- Faith & Family
The Museum of Contemporary Art [MOCA], located in North Miami, is quietly making a name for itself as one of the best places for families, couples and children to see some of the world’s finest contemporary art. And a lot of the credit goes to the museum’s executive director and curator, Bonnie Clearwater. Where else can you see paintings by Overtown’s own Purvis Young whose paintings convey stories of slave ships during the Middle Passage and the abolitionist period and at the same time see a provocative exhibition by the Hungarian-born Rita Ackerman, whose works are a blend of European modernism and American culture in full bloom?
Both artists’ works are currently on display — Young’s work can be viewed in the museum lobby along with a video taken during the last years of his life. Ackerman’s work features 48 paintings, drawings and collages from 1993 to the present. Several have never been shown in public.
More about Ackerman
Two things should be noted about the work of Ackerman. First, her earlier pieces for which she garnered critical acclaim, depict the liberation of the female form. Second, one can see the influence of literature, film and philosophy as well as her fascination with American culture in her diverse body of work that ranges from expressionism to abstraction. Sometimes you will see Black nurses and other matronly figures — then you will see nymphets, outlaws and sports cars.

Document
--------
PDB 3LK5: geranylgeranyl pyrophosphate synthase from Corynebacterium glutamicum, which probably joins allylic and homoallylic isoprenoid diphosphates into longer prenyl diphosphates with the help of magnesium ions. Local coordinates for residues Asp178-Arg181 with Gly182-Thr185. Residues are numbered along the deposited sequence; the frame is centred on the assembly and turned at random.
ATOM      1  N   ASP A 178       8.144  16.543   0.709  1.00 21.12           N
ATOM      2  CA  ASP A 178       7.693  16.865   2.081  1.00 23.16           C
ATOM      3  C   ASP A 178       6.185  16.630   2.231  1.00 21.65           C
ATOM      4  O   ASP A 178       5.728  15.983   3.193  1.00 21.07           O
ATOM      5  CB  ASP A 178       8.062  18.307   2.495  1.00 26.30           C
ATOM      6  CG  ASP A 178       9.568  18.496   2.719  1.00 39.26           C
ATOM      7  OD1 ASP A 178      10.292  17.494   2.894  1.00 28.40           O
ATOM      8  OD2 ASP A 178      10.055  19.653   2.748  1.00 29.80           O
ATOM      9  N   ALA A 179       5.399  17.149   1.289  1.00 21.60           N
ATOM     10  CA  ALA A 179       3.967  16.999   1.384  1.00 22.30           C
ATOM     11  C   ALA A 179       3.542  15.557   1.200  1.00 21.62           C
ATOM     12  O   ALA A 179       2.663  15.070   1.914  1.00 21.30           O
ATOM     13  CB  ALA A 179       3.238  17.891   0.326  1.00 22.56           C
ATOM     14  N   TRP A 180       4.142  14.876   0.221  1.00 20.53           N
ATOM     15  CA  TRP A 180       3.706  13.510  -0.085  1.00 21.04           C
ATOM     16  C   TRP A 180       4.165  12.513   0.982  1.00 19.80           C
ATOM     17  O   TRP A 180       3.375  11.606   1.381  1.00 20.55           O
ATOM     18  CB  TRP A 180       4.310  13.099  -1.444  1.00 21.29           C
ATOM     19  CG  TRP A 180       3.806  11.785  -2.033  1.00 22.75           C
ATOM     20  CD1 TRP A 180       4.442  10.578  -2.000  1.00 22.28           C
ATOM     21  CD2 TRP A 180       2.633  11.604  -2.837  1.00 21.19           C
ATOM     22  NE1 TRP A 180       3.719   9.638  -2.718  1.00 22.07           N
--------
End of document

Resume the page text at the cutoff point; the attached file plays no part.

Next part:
There were several pieces that caught this writer’s eye including “World War III Around My Skull,” a piece that is done in ballpoint pen, “African Nurse” and “The Do’s and Don’ts,” which uses images from Glamour Magazine in a collage that speaks to the pressure placed on women to follow the rules of fashion. Both exhibits will run through early May.
Programs help young people uncover their talent
Recently, MOCA has developed some exciting educational programs that target both toddlers and teens. The StART Together program is for children three to five-years-old. Children learn how to paint and express themselves and even illustrate their own book. And for teens that want to learn more about journalism, photo/journalism or have dreams of becoming an artist themselves, there are several three- or six-week intensive programs that take place each summer. They are great opportunities for motivated students to see what it takes to become an artist, a photographer or a journalist. Lark Keeler, MOCA’s curator of education, supervises the program. Interested youth must complete an application no later than June 6th.
Next Saturday, April 21, from 1 to 5 p.m., there will be a youth media activism workshop that will feature the actor Bee Vang from the film “Gran Torino” and allow youth to have their say on the complex issues of race, violence and representation that have become part of the national dialogue since the murder of Trayvon Martin.
Clearwater is guiding MOCA to new heights of excellence and innovation. Spend an afternoon there checking out the exhibitions — and have a great time.
By D. Kevin McNeir